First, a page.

11 July 2024

The Luangpoo Saeng controversy contains two dangerous substances that shall never be mixed. The first one is monks not doing their jobs properly while the second is reporters gravely mistaking their roles.

Various factors are combined to blur what should have been a clear-cut boundary between the two issues. Protectors of Buddhist monks tend to overlook improper circumstances that had been taking place at the Yasothon sanctuary before the unruly, vociferous, and intimidating visitors literally besieged it. Supporters of aggressive reporters, meanwhile, have appeared to play down the controversial behaviors of the people they back.

Both cases need to be separately pursued _ entirely and unequivocally. Mixing them up will only let the two scourges off the hook and become stronger. A big bomb could then emerge and explode in everyone’s face.

We can forget Mor Pla for a minute. Whether he is a sincere yet clueless hunter of misbehaving monks, or a hypocrite who committed his own deceitful acts in the past, or a fame-seeking hunter taking advantage of human flaws in religious affairs, or a man on a bad mission to discredit Thai Buddhism, he is an exception, not the rule. What is more worrisome is the common and widespread existence of monks and reporters lured by wrong ideas that deceptively appear inviting or unavoidable.

To many Buddhist monks performing “miraculous” deeds, a widely-used pretext is that the actions give people hope. In other words, they are doing the wrong things for the right reasons. It’s also “the only way” to bring people who otherwise would never set foot in a temple closer to religion. Additionally, if a community or neighborhood overwhelmingly clamors for practices like lottery prediction or touch-and-cure treatment, monks should be there or bad people would beat them to it.

This kind of argument goes against monks’ main duty of educating other people about simplicity and detachment from materialism. The monks are not supposed to go along with mistaken beliefs, no matter how prevalent or deep-rooted those beliefs are. This is a big ask, requiring the greatest patience, dedication, and perseverance. Nobody says this is an easy duty, as anyone can become a monk otherwise.

The same goes for reporters, who live under a distinctive set of rules that requires them to observe, not judge; analyze based on all-round information, not prejudices; and comment after a thorough scrutiny of that comprehensive information, not with an I-have-to-be-the-first or knee-jerk instinct.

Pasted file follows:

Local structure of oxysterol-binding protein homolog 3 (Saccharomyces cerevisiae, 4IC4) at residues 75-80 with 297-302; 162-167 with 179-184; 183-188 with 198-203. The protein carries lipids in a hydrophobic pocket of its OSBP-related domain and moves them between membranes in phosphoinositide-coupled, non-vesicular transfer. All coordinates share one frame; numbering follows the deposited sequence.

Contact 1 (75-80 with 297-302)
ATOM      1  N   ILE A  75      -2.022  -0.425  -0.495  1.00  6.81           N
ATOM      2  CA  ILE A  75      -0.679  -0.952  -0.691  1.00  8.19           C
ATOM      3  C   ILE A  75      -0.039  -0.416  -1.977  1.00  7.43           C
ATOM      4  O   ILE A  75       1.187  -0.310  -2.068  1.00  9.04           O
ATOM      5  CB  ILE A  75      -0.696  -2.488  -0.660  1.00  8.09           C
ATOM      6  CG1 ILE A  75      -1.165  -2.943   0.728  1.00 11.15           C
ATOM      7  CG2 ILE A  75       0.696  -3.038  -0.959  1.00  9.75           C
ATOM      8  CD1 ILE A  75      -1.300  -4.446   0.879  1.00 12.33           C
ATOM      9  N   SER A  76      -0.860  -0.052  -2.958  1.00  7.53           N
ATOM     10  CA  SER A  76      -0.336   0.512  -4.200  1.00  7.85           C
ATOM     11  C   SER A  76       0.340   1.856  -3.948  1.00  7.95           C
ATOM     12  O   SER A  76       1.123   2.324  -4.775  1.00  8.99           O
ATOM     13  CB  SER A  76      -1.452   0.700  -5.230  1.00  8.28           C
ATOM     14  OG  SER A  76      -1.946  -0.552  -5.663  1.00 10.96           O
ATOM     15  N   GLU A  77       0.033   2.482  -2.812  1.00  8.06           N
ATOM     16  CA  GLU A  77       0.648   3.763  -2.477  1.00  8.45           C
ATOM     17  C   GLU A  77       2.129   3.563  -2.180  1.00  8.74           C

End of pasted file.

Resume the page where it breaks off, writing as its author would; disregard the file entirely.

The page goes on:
What happened before and during the besiege of the Yasothon Buddhist sanctuary looked very much a case of reporters ignoring those rules. It would be even worse if they were engaged in entrapment activities as alleged. Reporters and bad news are meant for each other, but reporters shall never want bad things to happen like entrapment practitioners do. Also, entrapment is controversial enough without the involvement of people who are supposed to be strictly neutral.

Therefore, anyone condemning the monks cannot condone what the reporters did in the Luangpoo Saeng controversy. Both groups live under special rules governing what they can do, cannot do and should not do. Monks wanting big houses had better leave the monkhood first while reporters feeling the urge to jeer at “bad” guys are better off becoming full-time activists.

Criticizing the monks means acknowledging that they have to observe special rules. This means there is no way for those lambasting the monks to avoid reproaching the reporters. And vice versa.

There is no excuse for consciously crossing the line. The best argument for that has come from a news talks host who is rocked by the Luangpoo Saeng controversy himself. Kanchai Kamnerdploy, while making an apology to Luangpoo Saeng Yanwalo, who is old and reportedly suffering from Alzheimer’s, said bad deeds can never be justified, or blurred morality would plague society. While saying sorry to Luangpoo Saeng, he stopped short of defending the younger monks aiding him, who have seen all kinds of activities at the sanctuary.

“Good things are good things and they shall never be mixed with bad ones,” he said. “Otherwise a lot of wickedness will happen in the name of goodness.”

By Tulsathit Taptim